The problem with raptors is they hardly ever do come close. The Pallid Harrier at New Holkham was no exception. It did show well but never gave us a fantastic photographic fly by.
Sometimes you can try too hard to find something. For many years now every time I’ve walked the paths across the heaths on the north Norfolk coast my eye is drawn to the horizontal branches and stumps in the hope of seeing a roosting Nightjar. To see one of these enigmatic birds in daylight has always been something that has been a wish during any walk in suitable habitat. Viewing them and attempting to photograph them in failing light when they come out to churr is ok but it’s hard to get a decent image and make out detail.
Let’s make it clear here it would be unethical as well as illegal to wander across the heaths and search for a bird. The risk of disturbing a rare breeding bird would be incalculably damaging. The idea is to find one viewable from a path, sat basking in bright sunshine well away from its nest.
We were watching a singing Woodlark the other day. A late one at that, but maybe it was a bird trying for second brood. It was flying high above us and belting out a song in the early morning light. Unexpectedly the moment was punctuated with the flypast of a Nightjar … in daylight! I thought it was a Kestrel at first. Very raptor like, appearing much bigger than a silhouette raking the gloom at dusk. Marvellous. It was there … and then it was gone.
Still not seen one on the deck … but I’ll keep running my eye over those logs and branches.
Out across the marsh flew a wheeling flock of finches. I could see Goldfinch among them … and Linnet. By far the majority however were Twite. We estimated maybe 90 to 110 of these beautiful uplanders. It looks like Twite at last have had a good year as flocks on the coast are beginning to gain in number and size. I guess they could be from the Pennines (or maybe even Wales). At least one in the flock bore colour rings so we should be able to find out eventually.
Well, it wasn’t a North African dry arid semi-desert but Gorleston promenade was about as close as you can get to it in Norfolk. The Desert Wheatear that visited us mid November chose a mild Southerly wind to travel north and find favour among the grass verges and beaches of our seaside town.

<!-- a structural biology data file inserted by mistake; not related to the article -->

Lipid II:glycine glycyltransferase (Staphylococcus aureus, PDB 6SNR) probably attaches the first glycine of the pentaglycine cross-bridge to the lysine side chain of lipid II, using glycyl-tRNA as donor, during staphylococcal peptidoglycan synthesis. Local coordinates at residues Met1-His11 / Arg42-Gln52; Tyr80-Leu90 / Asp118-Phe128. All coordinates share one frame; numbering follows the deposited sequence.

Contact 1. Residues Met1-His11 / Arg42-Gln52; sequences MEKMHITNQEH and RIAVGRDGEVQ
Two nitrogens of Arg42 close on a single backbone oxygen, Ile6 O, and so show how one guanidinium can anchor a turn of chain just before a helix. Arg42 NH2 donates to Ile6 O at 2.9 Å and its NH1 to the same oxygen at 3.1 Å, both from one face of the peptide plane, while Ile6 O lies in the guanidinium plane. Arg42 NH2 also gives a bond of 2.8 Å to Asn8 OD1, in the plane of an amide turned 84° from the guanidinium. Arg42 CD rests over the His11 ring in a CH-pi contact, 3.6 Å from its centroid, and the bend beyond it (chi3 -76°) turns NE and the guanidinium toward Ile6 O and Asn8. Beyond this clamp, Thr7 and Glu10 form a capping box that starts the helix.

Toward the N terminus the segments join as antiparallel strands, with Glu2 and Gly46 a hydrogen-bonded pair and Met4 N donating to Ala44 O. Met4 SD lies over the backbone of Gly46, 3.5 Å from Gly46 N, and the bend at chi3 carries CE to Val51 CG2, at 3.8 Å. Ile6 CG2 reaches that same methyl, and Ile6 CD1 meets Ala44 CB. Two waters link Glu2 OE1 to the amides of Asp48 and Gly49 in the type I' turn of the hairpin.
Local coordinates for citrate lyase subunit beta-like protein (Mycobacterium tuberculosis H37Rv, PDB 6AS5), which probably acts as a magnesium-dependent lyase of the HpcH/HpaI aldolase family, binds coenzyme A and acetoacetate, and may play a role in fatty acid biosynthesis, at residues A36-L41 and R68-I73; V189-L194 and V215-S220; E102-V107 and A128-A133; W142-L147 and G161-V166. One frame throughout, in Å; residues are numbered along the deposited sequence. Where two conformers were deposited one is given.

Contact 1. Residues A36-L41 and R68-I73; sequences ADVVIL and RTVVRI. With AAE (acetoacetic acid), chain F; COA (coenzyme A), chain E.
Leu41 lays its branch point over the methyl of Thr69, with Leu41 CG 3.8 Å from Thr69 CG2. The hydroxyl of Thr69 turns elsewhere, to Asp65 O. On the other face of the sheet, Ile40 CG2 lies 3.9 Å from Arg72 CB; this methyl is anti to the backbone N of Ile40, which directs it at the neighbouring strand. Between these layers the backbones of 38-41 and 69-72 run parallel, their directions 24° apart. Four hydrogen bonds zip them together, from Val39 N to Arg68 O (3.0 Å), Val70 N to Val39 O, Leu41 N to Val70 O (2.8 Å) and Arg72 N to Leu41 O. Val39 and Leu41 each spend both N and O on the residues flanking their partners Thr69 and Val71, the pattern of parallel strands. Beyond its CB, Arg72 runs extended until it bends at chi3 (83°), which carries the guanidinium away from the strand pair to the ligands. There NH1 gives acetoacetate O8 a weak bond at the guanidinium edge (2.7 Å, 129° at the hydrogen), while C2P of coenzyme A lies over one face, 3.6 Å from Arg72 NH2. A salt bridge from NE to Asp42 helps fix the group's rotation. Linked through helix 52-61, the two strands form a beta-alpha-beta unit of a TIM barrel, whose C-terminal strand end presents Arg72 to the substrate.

Desert Wheatears are not super rare. They tend to turn up most years, but they always mark the end of migration for me. OK we’ll get the odd very late bird winging it’s way in but the arrival of a Desert Wheatear marks the beginning of the winter drought of migrants. Our only chance now of something pretty good is an unusual weather event. A harsh cold depression over Russia spurring movement from the continent perhaps or something riding on the back of a strong southerly mild wind. Who knows? There may even be something special already lurking in Holkham Pines … waiting to be discovered.
Occasionally there are irruptions of species, particularly birds, out of their normal range.
At the end of last month Two barred Crossbills (a sort of Crossbill with insignias) started to occur in small numbers on the east coast between Shetland and Kent. Norfolk had its fair share. Initially to see birds it was about being in the right place at the right time but as birds moved away from the coast into more Crossbill friendly habitat they became a tad easier to see.
One juvenile bird took up temporary residence with its Crossbill cousins on Kelling Heath. A hastily conjured drinking puddle gave a centre for attention as the bird called occasionally, and I do mean occasionally, for water. It took a couple of visits but we managed to get a record shot in the few seconds it took for bird to quench its thirst.